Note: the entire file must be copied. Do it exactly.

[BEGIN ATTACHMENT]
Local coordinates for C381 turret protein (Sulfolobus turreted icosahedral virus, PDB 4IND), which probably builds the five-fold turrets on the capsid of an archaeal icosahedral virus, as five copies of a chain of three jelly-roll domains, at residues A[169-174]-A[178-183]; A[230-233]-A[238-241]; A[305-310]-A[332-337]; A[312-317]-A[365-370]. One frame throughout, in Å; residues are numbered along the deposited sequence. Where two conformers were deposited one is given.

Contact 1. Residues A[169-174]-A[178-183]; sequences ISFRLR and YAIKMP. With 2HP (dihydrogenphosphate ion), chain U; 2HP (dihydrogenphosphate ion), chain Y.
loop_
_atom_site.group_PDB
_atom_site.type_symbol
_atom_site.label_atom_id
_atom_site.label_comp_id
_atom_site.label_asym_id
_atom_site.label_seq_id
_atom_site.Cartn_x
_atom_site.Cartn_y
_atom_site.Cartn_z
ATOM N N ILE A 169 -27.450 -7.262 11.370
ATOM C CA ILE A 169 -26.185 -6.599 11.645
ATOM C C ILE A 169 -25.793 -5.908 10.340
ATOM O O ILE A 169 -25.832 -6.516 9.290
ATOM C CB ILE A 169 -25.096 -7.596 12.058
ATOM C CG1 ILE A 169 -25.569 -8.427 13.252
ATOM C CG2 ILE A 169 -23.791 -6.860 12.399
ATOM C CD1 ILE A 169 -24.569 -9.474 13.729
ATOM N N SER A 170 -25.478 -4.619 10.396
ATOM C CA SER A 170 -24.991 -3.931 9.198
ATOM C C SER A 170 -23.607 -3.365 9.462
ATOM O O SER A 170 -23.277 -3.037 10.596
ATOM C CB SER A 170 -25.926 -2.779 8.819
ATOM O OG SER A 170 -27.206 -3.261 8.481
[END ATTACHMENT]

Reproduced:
Local coordinates for C381 turret protein (Sulfolobus turreted icosahedral virus, PDB 4IND), which probably builds the five-fold turrets on the capsid of an archaeal icosahedral virus, as five copies of a chain of three jelly-roll domains, at residues A[169-174]-A[178-183]; A[230-233]-A[238-241]; A[305-310]-A[332-337]; A[312-317]-A[365-370]. One frame throughout, in Å; residues are numbered along the deposited sequence. Where two conformers were deposited one is given.

Contact 1. Residues A[169-174]-A[178-183]; sequences ISFRLR and YAIKMP. With 2HP (dihydrogenphosphate ion), chain U; 2HP (dihydrogenphosphate ion), chain Y.
loop_
_atom_site.group_PDB
_atom_site.type_symbol
_atom_site.label_atom_id
_atom_site.label_comp_id
_atom_site.label_asym_id
_atom_site.label_seq_id
_atom_site.Cartn_x
_atom_site.Cartn_y
_atom_site.Cartn_z
ATOM N N ILE A 169 -27.450 -7.262 11.370
ATOM C CA ILE A 169 -26.185 -6.599 11.645
ATOM C C ILE A 169 -25.793 -5.908 10.340
ATOM O O ILE A 169 -25.832 -6.516 9.290
ATOM C CB ILE A 169 -25.096 -7.596 12.058
ATOM C CG1 ILE A 169 -25.569 -8.427 13.252
ATOM C CG2 ILE A 169 -23.791 -6.860 12.399
ATOM C CD1 ILE A 169 -24.569 -9.474 13.729
ATOM N N SER A 170 -25.478 -4.619 10.396
ATOM C CA SER A 170 -24.991 -3.931 9.198
ATOM C C SER A 170 -23.607 -3.365 9.462
ATOM O O SER A 170 -23.277 -3.037 10.596
ATOM C CB SER A 170 -25.926 -2.779 8.819
ATOM O OG SER A 170 -27.206 -3.261 8.481